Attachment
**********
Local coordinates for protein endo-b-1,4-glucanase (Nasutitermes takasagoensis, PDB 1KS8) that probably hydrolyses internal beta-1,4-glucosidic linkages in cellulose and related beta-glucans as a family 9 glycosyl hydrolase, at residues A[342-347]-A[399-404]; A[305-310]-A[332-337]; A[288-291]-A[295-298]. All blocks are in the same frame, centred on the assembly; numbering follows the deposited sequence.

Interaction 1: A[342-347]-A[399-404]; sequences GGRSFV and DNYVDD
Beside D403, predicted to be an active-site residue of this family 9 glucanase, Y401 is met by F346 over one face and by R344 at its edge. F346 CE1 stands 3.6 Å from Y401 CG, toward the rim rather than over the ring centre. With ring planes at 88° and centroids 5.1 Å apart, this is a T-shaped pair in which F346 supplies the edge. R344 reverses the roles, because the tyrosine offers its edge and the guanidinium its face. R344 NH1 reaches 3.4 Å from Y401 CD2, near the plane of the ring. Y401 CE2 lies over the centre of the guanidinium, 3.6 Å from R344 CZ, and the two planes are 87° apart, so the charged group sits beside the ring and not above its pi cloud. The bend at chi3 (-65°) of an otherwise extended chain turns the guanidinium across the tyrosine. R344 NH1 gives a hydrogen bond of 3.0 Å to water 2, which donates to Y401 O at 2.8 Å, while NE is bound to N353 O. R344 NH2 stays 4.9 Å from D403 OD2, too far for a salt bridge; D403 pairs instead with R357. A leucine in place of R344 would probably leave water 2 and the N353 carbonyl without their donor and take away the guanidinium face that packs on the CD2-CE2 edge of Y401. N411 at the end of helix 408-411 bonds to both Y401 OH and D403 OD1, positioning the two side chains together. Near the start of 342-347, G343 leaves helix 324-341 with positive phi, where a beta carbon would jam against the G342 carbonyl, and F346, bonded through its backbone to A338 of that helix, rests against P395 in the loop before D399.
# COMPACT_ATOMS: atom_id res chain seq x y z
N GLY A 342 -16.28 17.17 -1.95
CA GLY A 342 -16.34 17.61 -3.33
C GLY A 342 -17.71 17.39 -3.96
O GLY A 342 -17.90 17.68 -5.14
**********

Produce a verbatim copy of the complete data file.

Local coordinates for protein endo-b-1,4-glucanase (Nasutitermes takasagoensis, PDB 1KS8) that probably hydrolyses internal beta-1,4-glucosidic linkages in cellulose and related beta-glucans as a family 9 glycosyl hydrolase, at residues A[342-347]-A[399-404]; A[305-310]-A[332-337]; A[288-291]-A[295-298]. All blocks are in the same frame, centred on the assembly; numbering follows the deposited sequence.

Interaction 1: A[342-347]-A[399-404]; sequences GGRSFV and DNYVDD
Beside D403, predicted to be an active-site residue of this family 9 glucanase, Y401 is met by F346 over one face and by R344 at its edge. F346 CE1 stands 3.6 Å from Y401 CG, toward the rim rather than over the ring centre. With ring planes at 88° and centroids 5.1 Å apart, this is a T-shaped pair in which F346 supplies the edge. R344 reverses the roles, because the tyrosine offers its edge and the guanidinium its face. R344 NH1 reaches 3.4 Å from Y401 CD2, near the plane of the ring. Y401 CE2 lies over the centre of the guanidinium, 3.6 Å from R344 CZ, and the two planes are 87° apart, so the charged group sits beside the ring and not above its pi cloud. The bend at chi3 (-65°) of an otherwise extended chain turns the guanidinium across the tyrosine. R344 NH1 gives a hydrogen bond of 3.0 Å to water 2, which donates to Y401 O at 2.8 Å, while NE is bound to N353 O. R344 NH2 stays 4.9 Å from D403 OD2, too far for a salt bridge; D403 pairs instead with R357. A leucine in place of R344 would probably leave water 2 and the N353 carbonyl without their donor and take away the guanidinium face that packs on the CD2-CE2 edge of Y401. N411 at the end of helix 408-411 bonds to both Y401 OH and D403 OD1, positioning the two side chains together. Near the start of 342-347, G343 leaves helix 324-341 with positive phi, where a beta carbon would jam against the G342 carbonyl, and F346, bonded through its backbone to A338 of that helix, rests against P395 in the loop before D399.
# COMPACT_ATOMS: atom_id res chain seq x y z
N GLY A 342 -16.28 17.17 -1.95
CA GLY A 342 -16.34 17.61 -3.33
C GLY A 342 -17.71 17.39 -3.96
O GLY A 342 -17.90 17.68 -5.14